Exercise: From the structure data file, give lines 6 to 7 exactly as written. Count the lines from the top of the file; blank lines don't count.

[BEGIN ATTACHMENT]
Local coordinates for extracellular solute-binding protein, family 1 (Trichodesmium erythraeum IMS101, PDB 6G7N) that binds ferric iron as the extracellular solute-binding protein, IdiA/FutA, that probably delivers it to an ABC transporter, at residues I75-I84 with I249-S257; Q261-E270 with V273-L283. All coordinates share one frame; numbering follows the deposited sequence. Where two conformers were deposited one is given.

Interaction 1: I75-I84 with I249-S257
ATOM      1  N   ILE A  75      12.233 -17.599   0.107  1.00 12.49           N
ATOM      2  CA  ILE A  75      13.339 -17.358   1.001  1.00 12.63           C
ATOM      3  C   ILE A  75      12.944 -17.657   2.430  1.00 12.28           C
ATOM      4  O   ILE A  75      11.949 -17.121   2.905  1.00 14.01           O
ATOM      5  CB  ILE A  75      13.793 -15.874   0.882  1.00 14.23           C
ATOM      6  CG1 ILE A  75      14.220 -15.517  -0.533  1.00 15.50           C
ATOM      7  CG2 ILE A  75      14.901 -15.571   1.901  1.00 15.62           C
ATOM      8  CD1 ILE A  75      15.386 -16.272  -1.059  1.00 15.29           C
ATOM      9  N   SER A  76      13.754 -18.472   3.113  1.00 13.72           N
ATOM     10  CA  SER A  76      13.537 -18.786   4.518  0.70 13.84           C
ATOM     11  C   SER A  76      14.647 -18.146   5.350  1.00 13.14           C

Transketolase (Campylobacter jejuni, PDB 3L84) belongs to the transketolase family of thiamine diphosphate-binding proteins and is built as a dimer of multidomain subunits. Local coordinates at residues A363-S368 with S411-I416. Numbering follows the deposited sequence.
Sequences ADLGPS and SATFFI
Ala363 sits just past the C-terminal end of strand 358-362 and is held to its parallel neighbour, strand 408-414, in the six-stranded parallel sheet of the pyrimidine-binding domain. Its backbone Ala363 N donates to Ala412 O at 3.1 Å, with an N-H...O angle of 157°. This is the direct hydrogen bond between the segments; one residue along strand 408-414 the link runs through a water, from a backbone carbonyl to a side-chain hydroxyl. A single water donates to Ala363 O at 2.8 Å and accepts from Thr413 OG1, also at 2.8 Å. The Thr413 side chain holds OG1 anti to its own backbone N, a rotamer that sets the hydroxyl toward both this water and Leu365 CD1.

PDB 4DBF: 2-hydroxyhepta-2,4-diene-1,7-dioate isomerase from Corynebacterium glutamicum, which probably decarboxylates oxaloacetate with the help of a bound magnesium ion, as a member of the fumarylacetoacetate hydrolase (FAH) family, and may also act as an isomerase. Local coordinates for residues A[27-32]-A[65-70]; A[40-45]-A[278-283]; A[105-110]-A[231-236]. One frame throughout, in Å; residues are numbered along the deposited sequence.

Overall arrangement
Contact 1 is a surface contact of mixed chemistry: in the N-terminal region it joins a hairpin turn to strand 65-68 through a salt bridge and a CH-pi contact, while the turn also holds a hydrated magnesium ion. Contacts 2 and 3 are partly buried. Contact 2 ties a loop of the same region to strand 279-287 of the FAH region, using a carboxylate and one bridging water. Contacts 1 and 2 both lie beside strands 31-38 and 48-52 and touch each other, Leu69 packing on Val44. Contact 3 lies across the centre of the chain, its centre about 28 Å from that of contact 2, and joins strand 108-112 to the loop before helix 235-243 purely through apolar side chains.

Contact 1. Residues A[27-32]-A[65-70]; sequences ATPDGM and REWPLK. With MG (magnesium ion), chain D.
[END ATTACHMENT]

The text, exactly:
ATOM      4  O   ILE A  75      11.949 -17.121   2.905  1.00 14.01           O
ATOM      5  CB  ILE A  75      13.793 -15.874   0.882  1.00 14.23           C